Malaysia’s gross domestic product (GDP) growth has been growing in stable fashion over the past 6 years (ref. Fig. 1), but you hardly hear the same level of excitement exuded by chief executives and business owners across the business sector on a consistent basis. An analysis report highlighted this intriguing phenomena in Malaysia’s retail sector recently (ref. The Edge Markets, 14 December 2017). But in fact, over the past 6 years, more than 60% of Malaysia’s business sector have been caught in a status-quo limbo; and among the remainder, 19% have improved (on average) whereas 18% have worsened (on average), resulting in a marginal net improvement of just 1% (ref. Fig. 2). The vibrancy of the business sector, when looked at as a whole, did not grow much between 2010 and 2016, despite the GDP growth.
Given this context, why did Malaysia’s business sector remain lethargic despite the country’s economic growth; and, perhaps more importantly, why does this matter?
Fig. 1: Yearly GDP and GDP Growth (constant 2010 prices), 2010 to 2016.
Fig. 2: Yearly Business Situation (Whether Business has Gone Up, Maintained, or Gone Down), 2010 to 2016.
Malaysia’s GDP Growth was Mainly Driven by Higher Growths in Population Consumption and Infrastructure Spending from 2010 to 2016.
To shed some light onto this phenomena, it is important to realize that the GDP is an aggregated measurement of several economic areas in a country, and that the performance of the business sector is just one economic area taken into the GDP. The other economic areas can still drive GDP growth, as long as they outperform the business sector by a wide enough margin.
There are three established methodologies (or approaches) used to measure the GDP of a country: (i) production approach, (ii) income approach, and (iii) expenditure approach. In theory, all three methods should yield the same results; however, statistical errors during the data collection process will usually result in variances between the methods used. Although the three approaches yield satisfactory measurements of the GDP in their own right, different insights on the performance of the economy are obtained depending on the approach used.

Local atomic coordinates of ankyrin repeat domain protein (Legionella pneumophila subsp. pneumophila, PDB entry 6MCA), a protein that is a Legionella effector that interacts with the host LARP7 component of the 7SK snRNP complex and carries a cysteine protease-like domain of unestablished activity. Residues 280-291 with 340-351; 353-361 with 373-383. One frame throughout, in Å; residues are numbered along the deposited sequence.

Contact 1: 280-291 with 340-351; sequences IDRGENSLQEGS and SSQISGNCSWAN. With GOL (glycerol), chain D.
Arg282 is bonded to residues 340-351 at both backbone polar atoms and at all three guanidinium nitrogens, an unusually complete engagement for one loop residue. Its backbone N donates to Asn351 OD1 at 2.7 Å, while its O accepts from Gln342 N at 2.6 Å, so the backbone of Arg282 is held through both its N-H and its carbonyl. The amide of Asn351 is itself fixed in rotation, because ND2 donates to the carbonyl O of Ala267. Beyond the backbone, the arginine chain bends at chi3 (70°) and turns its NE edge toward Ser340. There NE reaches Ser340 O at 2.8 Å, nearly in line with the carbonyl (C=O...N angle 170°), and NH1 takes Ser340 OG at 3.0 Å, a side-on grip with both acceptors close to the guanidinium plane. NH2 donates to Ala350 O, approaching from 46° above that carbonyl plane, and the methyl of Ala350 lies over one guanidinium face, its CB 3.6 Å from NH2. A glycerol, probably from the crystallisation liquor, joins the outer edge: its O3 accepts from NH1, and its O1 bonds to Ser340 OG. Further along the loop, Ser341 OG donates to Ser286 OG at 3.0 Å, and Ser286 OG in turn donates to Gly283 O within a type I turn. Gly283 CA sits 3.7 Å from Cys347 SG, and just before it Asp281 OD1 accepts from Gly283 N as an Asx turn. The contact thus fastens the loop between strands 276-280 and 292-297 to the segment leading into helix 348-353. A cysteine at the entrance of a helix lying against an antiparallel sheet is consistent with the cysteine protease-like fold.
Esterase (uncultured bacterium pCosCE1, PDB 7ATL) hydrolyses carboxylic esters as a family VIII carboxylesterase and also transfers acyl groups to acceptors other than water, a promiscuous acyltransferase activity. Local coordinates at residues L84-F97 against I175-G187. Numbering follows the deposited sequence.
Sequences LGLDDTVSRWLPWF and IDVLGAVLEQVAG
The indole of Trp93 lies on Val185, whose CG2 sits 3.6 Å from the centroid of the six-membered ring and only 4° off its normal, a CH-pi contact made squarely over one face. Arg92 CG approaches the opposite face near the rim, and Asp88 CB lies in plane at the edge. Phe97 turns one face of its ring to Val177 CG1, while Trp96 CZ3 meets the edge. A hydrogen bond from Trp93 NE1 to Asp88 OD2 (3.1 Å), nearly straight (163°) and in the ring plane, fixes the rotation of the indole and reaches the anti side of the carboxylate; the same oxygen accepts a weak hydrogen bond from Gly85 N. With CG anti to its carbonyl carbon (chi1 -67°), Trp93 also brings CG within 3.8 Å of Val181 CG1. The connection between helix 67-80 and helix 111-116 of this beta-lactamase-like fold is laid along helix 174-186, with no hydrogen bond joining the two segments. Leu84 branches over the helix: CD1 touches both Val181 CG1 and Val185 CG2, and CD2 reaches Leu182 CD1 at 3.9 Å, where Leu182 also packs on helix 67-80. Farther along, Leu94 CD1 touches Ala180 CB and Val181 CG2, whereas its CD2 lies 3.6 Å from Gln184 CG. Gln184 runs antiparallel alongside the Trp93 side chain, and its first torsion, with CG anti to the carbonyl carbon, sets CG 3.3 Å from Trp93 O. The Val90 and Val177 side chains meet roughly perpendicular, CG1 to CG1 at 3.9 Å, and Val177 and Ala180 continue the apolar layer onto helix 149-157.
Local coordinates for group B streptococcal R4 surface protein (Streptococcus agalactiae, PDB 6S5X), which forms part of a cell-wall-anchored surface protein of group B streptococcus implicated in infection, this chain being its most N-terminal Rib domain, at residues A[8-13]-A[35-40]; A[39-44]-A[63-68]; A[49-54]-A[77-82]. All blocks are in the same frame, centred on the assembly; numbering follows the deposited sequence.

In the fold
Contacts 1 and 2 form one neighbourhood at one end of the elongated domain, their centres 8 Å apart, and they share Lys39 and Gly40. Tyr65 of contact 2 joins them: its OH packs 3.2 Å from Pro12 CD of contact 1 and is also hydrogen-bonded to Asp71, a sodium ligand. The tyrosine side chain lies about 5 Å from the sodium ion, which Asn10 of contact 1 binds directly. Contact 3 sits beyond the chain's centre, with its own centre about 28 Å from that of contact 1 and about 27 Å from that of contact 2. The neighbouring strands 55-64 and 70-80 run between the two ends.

Firstly, breaking down Malaysia’s GDP growth via the expenditure approach: it is observed that the nation’s GDP growth was primarily driven by constituting growths in gross fixed capital formation (e.g. infrastructure spending), private consumption expenditure (i.e. household expenditure), and public consumption expenditure (i.e. government expenditure), with the former two growing slightly faster than the latter in 2016; growth of trade balance, i.e. exports minus imports, declined significantly from 2010 levels (ref. Fig. 3).
Fig. 3: Indexes of GDP Growth (Expenditure Approach), 2010 to 2016, (2010=100).
Secondly, breaking down Malaysia’s GDP growth via the income approach: it is observed that income growths in employee remuneration as well as net taxes on production and imports (i.e. taxes less subsidies on production and imports) were driving GDP growth; gross operating surplus of the business sector grew the slowest compared to 2010 levels (ref. Fig. 4). (Gross operating surplus can be thought of as operating profits of the business sector, although they are not exactly equal in the traditional accounting sense.)
Fig. 4: Indexes of GDP Growth (Income Approach), 2010 to 2016, (2010=100).
When the analyses of both expenditure and income approaches are combined, the sluggish sentiments within the business sector becomes more concrete: declining export growth coupled with slower operating profit growth over the past 6 years are leaving the business sector with little to shout about.